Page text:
Social care funding and council tax freeze: budget proposals
A dedicated charge to help meet spiralling social care costs in Haringey is to be added to council tax bills under proposals put forward by the council’s cabinet.
Cabinet last night (14 February) recommended that the Government’s three percent social care levy be added to bills this year and next, bringing in an additional £2.7milllion per year that would be ring-fenced for caring for vulnerable people in the borough.
The council’s share of the general council tax bill – which helps fund a huge range of services from parks and libraries to roads and recycling – will remain frozen for the eighth consecutive year as part of Haringey’s ongoing commitment to supporting local families and helping to ease the pressure on rising household costs.
Other budget recommendations made by Cabinet include:
- £2million investment in libraries, shelving an earlier suggestion to reduce opening hours
- £4million investment in roads and pavements across the borough
- £1.8million for aids and adaptations to support elderly and disabled residents
- £200,000 for outdoor gyms to help more people to live healthily
The budget also shows how the council will try to make £20million savings in the face of ongoing funding cuts by central government, which have seen the council’s spending power slashed by 40 percent in real terms since 2010.
The recommendations, which will go before Full Council for a final decision on Monday 27 February, follow a public consultation that saw residents share their views on spending priorities in the borough.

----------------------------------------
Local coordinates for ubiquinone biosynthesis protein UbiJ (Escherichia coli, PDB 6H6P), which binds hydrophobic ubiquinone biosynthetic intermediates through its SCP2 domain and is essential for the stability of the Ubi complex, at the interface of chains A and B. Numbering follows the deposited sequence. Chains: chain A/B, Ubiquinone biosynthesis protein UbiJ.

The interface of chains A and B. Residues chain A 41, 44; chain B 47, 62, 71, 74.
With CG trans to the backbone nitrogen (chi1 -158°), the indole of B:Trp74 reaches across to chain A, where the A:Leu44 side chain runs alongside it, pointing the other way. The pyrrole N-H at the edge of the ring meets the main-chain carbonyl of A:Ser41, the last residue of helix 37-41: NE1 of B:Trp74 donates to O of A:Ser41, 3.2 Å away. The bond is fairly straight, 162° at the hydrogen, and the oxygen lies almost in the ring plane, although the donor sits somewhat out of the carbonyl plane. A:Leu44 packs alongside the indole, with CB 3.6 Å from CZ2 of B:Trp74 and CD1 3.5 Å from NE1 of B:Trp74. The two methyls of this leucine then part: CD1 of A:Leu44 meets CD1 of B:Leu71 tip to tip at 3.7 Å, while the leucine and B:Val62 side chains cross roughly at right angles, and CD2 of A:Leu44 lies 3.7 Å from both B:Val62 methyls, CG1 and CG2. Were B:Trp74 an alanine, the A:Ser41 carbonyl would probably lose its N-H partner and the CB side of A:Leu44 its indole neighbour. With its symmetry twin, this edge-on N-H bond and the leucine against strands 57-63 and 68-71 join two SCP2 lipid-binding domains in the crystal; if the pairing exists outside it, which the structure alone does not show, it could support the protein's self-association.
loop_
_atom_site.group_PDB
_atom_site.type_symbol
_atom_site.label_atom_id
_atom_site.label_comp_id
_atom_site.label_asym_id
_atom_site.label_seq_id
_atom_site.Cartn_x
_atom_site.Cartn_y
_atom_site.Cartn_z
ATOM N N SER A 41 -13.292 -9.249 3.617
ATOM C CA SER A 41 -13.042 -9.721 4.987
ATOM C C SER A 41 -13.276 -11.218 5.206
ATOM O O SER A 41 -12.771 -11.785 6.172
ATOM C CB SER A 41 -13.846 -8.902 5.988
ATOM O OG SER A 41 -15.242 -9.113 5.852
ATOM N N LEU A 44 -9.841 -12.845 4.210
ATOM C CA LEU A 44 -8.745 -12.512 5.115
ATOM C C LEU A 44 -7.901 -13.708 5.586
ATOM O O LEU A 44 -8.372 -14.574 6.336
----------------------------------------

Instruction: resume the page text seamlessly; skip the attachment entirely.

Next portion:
Cllr Jason Arthur, Haringey Council Cabinet Member for Finance and Health, said:
“We’ve recommended that the government’s social care levy be added to council tax bills in Haringey, but we need to be clear that this additional funding will be a drop in the ocean. While the government has cut our budget year-on-year, we have seen an unprecedented increase in cost and demand for services for the most vulnerable residents in our borough.
“We’ve decided to continue to freeze our share of the council tax bill because we know that any additional increase would heap further pressure on people with lower incomes, many of whom are already feeling the impact of increasing living costs.
“We’ve listened closely to what local people have told us, which is why our proposals include a commitment to maintaining current opening hours at our libraries and investment in further library improvements, alongside funding for roads, pavements and leisure.
“The £20 million savings forced on us mean we face some very difficult decisions, but we remain determined to do everything we can to protect the frontline services that residents most depend on. That’s why roughly half of the proposed savings will come from central overhead budgets, including cutting the cost of senior management.”
Once the budget has been set by Full Council, there will be further consultation on individual savings proposals that will impact on local residents or businesses.
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